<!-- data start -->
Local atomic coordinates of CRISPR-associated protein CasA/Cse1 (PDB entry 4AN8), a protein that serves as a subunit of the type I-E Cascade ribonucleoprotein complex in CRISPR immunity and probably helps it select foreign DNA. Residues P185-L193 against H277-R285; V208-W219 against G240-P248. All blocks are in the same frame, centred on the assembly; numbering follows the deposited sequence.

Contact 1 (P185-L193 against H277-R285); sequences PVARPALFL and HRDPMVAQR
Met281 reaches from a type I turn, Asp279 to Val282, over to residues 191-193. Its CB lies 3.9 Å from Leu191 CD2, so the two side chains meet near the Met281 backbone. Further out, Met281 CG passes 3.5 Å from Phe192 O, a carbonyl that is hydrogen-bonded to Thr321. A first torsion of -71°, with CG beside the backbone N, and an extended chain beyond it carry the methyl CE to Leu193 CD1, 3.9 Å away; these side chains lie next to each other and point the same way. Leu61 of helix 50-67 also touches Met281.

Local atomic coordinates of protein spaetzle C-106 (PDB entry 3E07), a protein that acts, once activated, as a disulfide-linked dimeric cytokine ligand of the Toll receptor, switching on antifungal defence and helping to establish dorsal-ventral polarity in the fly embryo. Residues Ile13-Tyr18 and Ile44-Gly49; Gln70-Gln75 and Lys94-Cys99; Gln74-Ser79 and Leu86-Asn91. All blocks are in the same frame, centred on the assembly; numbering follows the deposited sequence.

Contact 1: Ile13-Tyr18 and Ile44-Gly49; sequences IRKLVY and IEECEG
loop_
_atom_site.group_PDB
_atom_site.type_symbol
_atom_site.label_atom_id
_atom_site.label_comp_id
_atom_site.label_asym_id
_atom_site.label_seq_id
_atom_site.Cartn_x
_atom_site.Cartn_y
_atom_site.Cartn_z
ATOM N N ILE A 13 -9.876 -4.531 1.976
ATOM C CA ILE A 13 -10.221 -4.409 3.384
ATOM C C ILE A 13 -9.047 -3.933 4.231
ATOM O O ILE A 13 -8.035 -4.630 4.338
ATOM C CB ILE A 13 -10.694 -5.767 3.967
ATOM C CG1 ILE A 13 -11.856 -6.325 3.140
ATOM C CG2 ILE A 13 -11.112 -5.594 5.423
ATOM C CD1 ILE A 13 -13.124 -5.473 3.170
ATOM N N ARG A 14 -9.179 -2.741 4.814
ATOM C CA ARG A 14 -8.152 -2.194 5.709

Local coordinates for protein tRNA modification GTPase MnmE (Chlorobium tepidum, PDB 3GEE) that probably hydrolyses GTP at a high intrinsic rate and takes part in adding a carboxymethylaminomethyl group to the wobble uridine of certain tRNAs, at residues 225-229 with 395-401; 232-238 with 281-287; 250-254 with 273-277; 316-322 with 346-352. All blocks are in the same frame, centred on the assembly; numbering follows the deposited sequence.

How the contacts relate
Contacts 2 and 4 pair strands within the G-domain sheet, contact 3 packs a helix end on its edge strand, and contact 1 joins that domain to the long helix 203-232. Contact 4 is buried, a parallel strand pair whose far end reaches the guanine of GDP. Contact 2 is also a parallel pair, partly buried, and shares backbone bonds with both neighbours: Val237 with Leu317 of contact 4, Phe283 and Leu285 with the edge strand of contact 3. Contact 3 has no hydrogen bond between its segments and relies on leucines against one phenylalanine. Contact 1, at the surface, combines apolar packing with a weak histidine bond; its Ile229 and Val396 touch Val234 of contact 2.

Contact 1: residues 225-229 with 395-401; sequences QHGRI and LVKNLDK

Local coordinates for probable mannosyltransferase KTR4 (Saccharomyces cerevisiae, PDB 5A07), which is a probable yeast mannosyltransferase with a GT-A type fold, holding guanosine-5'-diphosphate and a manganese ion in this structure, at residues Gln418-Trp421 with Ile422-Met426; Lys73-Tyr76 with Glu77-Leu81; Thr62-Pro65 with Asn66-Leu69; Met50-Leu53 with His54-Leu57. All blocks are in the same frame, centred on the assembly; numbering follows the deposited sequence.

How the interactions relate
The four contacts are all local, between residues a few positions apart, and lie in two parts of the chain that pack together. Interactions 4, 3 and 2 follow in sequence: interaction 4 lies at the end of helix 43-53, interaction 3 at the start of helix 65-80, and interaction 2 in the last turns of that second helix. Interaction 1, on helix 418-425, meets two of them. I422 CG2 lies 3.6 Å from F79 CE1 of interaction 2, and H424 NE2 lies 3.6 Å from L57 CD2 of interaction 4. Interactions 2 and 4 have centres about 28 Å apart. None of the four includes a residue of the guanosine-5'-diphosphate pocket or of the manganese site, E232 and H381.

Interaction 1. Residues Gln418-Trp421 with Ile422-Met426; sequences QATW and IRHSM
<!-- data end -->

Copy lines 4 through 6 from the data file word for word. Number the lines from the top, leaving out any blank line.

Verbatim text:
Local atomic coordinates of protein spaetzle C-106 (PDB entry 3E07), a protein that acts, once activated, as a disulfide-linked dimeric cytokine ligand of the Toll receptor, switching on antifungal defence and helping to establish dorsal-ventral polarity in the fly embryo. Residues Ile13-Tyr18 and Ile44-Gly49; Gln70-Gln75 and Lys94-Cys99; Gln74-Ser79 and Leu86-Asn91. All blocks are in the same frame, centred on the assembly; numbering follows the deposited sequence.

Contact 1: Ile13-Tyr18 and Ile44-Gly49; sequences IRKLVY and IEECEG
loop_